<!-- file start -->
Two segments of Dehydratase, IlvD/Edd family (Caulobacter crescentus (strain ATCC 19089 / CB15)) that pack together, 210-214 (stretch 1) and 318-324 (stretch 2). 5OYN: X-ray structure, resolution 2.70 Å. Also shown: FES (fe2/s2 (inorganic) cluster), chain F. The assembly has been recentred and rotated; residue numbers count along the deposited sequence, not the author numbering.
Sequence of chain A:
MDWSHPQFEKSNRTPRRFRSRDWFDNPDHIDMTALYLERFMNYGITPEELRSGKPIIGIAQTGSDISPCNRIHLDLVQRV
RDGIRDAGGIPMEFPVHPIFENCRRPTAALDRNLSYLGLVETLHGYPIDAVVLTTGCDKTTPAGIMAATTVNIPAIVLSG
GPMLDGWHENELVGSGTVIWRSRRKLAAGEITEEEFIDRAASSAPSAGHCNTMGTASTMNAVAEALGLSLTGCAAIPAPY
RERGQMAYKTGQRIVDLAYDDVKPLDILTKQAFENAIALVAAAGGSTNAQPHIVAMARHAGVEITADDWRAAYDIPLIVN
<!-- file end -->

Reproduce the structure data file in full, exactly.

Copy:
Two segments of Dehydratase, IlvD/Edd family (Caulobacter crescentus (strain ATCC 19089 / CB15)) that pack together, 210-214 (stretch 1) and 318-324 (stretch 2). 5OYN: X-ray structure, resolution 2.70 Å. Also shown: FES (fe2/s2 (inorganic) cluster), chain F. The assembly has been recentred and rotated; residue numbers count along the deposited sequence, not the author numbering.
Sequence of chain A:
MDWSHPQFEKSNRTPRRFRSRDWFDNPDHIDMTALYLERFMNYGITPEELRSGKPIIGIAQTGSDISPCNRIHLDLVQRV
RDGIRDAGGIPMEFPVHPIFENCRRPTAALDRNLSYLGLVETLHGYPIDAVVLTTGCDKTTPAGIMAATTVNIPAIVLSG
GPMLDGWHENELVGSGTVIWRSRRKLAAGEITEEEFIDRAASSAPSAGHCNTMGTASTMNAVAEALGLSLTGCAAIPAPY
RERGQMAYKTGQRIVDLAYDDVKPLDILTKQAFENAIALVAAAGGSTNAQPHIVAMARHAGVEITADDWRAAYDIPLIVN